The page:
Hundreds of senior officials of the Communist Party of China (CPC) began a key four-day conclave here on Monday to deliberate and pass a rare historical resolution of the 100-year-old ruling party and pave the way for an unprecedented third term for President Xi Jinping.
The 19th Central Committee of the CPC started its sixth plenary session. About 400 full and alternate members of the CPC Central Committee are taking part in the plenum, state-run Xinhua news agency reported.
Xi, the General-Secretary of the CPC Central Committee, delivered a work report on behalf of the Political Bureau and made explanations on a draft resolution on the major achievements and historical experience of the CPC’s 100 years of endeavours, the report said.
Xi, 68, holds China’s all three power centres – General-Secretary of the CPC, Chairman of the powerful Central Military Commission (CMC) which is the overall high command of the military, and the Presidency is set to complete his second five-year tenure next year.
Politically, the meeting is regarded as significant for Xi who — in the last nine years of his tenure in power — has emerged as the most powerful leader after party founder Mao Zedong.
He is widely expected to continue for a third term unlike his predecessor, Hu Jintao, who retired after two terms and perhaps may remain in power for life in view of a key constitutional amendment in 2018 which removed the two-term limit for the President.
He was also made core leader of the party in 2016, a status enjoyed by Mao. The plenum is being held ahead of the next year’s party Congress which was expected to appoint a new leadership.
The in-camera meeting is being held in Beijing under tight COVID-19 control measures as the city in the last few weeks has reported several cases of coronavirus, prompting officials to tighten entry and exit controls.
Except Xi, most of the officials including Premier Li Keqiang are expected to retire after completing the two terms. Over the past three decades, the party has usually used the last plenary session to address party affairs, especially on key appointments, ideology and party-building matters.
Over the past three decades, the party has usually used the last plenary session to address party affairs, especially on key appointments, ideology and party-building matters.
Among the key issues to be watched is to see if the party continues to follow precedent on its leadership changes, especially the informal retirement age of 68 besides the two terms for its top leadership set by Party’s founder Mao’s successor Deng Xiaoping.
Nearly a dozen of the 25 members of the powerful Politburo will be older than 68 in October next year. Nearly a dozen of the 25 members of the powerful Politburo will be older than 68 in October next year.
Ahead of the plenum, Xinhua carried a lengthy commentary, eulogising Xi’s achievements, including his crackdown on corrupt officials.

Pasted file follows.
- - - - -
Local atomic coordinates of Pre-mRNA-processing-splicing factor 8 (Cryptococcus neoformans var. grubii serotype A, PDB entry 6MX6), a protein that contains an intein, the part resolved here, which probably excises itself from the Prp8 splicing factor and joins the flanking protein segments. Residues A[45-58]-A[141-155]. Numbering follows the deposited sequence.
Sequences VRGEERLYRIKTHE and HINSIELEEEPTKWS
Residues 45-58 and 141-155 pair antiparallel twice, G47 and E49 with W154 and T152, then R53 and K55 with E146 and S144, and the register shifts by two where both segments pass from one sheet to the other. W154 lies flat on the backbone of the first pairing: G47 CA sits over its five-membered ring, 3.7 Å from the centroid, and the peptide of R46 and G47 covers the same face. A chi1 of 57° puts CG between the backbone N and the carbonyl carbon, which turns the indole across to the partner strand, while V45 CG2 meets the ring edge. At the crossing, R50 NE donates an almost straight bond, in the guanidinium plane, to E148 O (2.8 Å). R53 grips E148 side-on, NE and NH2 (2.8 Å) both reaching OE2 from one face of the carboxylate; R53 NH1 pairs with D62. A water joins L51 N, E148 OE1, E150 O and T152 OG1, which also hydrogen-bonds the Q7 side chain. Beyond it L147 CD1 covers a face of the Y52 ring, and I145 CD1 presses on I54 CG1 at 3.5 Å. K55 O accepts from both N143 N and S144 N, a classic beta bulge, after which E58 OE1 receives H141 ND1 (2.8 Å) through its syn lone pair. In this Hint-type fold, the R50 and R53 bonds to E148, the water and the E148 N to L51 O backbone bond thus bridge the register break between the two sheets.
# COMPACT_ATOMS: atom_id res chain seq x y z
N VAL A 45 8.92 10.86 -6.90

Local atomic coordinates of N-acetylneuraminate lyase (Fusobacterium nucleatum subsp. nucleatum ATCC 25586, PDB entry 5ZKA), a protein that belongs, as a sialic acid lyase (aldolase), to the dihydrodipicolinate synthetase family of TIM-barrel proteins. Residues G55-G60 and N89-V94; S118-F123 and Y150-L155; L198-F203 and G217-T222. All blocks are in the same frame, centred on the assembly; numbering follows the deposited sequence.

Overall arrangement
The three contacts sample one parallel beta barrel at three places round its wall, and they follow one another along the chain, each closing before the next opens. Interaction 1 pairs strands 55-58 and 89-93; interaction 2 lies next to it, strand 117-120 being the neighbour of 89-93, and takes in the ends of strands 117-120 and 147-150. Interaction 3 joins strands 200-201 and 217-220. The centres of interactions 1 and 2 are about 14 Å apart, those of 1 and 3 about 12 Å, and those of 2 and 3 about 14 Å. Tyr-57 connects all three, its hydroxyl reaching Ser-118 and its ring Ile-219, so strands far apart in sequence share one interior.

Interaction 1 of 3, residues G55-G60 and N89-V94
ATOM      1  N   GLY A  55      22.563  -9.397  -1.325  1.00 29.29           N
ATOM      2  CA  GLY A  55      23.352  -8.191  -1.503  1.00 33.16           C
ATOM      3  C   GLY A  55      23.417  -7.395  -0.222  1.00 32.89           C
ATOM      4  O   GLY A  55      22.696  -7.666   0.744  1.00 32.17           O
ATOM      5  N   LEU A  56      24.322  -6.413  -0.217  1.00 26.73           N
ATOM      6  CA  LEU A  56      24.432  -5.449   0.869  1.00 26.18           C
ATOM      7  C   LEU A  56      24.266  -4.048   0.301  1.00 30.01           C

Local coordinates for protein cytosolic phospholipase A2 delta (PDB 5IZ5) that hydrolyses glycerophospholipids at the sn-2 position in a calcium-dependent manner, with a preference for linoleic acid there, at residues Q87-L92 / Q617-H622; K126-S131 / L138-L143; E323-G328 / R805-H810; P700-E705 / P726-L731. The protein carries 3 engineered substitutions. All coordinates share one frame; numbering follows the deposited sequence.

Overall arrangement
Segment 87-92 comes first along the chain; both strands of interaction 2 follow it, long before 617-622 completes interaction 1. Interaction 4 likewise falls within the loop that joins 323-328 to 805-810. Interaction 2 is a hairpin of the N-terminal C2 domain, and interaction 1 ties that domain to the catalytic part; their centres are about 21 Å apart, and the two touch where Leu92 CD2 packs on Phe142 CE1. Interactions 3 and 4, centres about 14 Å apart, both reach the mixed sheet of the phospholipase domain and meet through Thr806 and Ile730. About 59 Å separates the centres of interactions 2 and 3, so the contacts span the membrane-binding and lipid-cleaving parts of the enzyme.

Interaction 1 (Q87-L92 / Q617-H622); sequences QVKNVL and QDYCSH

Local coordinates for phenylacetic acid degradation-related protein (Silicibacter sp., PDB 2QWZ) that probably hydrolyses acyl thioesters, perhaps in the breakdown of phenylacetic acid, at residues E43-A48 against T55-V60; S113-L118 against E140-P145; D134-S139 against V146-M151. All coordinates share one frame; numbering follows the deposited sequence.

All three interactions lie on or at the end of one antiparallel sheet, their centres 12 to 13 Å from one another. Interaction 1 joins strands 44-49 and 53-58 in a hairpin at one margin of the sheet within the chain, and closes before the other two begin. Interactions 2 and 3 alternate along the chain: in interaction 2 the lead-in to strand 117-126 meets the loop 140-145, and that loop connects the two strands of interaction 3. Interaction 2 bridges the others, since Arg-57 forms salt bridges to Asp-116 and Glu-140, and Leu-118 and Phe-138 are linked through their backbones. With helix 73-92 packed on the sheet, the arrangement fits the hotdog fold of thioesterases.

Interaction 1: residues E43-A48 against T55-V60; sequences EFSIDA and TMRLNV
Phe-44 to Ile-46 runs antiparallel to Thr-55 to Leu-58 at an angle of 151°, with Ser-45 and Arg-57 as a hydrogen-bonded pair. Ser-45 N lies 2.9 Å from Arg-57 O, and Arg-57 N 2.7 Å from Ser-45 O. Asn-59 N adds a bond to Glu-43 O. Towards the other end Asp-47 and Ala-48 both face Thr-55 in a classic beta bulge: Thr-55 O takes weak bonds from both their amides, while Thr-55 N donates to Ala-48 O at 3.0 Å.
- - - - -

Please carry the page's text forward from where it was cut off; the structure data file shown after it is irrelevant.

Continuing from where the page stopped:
Over a million officials have been punished in the crackdown since 2013. Critics allege that he made an effective use of the anti-graft campaign to consolidate his power.
Titled Xi Jinping, the man who leads the CPC on a new journey, the commentary said a landmark document will be tabled at this important meeting — the resolution on the major achievements and historical experience of the CPC’s 100 years of endeavours, it said.
Observers say that the document highlighting the historical resolution is used only three times in the 100 years’ history of the party. Observers say that the document highlighting the historical resolution is used only three times in the 100 years’ history of the party.
The rare party resolution will strengthen Xi’s power but leave China’s leadership succession unclear, noted Chinese political commentator and columnist Wang Xiangwei said.
The CCP is set to pass a resolution that will provide a further theoretical boost to Xi’s political standing, as a previous one did for Mao, he wrote in his recent column in the Hong Kong-based South China Morning Post newspaper.
But the document is unlikely to address one of the Chinese leadership’s greatest uncertainties: leadership succession, Wang wrote.
In the Chinese Communist Party’s parlance, the words historic resolution carry special political significance and implications. Only twice in the party’s 100-year history have the leaders adopted the so-named documents at critical junctures to resolve major issues plaguing the party, altering the course of its history, he said.
The first resolution, issued in 1945 and guided by Mao, marked the party’s break from the heavy Stalinist influences and established Mao’s thought as the guiding principle to lead the party forward.
In 1981, Mao’s successor Deng orchestrated the second resolution to repudiate Mao for launching the Cultural Revolution, which resulted in turmoil and catastrophe.
Now, the party leadership under Xi is set to discuss and pass the third such resolution. The wording of the document may provide a clear indication about Xi’s authority and standing, Wang said.
The new resolution will come roughly one year before the party’s 20th Congress, estimated to take place in the autumn of 2022, when Xi is widely expected to seek a third term as party chief, thus breaking the de facto two-term limit.
As Xi looks set to seek a third term as China’s top leader in 2022, and possibly a fourth term in 2027, it is very unlikely a potential successor will emerge next year.
Given the party’s opaque politics and the sensitivity of the matter, any historic resolution on China’s leadership succession plan may remain unclear for years to come, Wang said.
In its commentary profiling President Xi, Xinhua said, since being elected General-Secretary of the CPC Central Committee in November 2012, "China is becoming a powerful country, and is now entering an era of strength. On the new journey, Xi is undoubtedly the core figure in charting the course of history."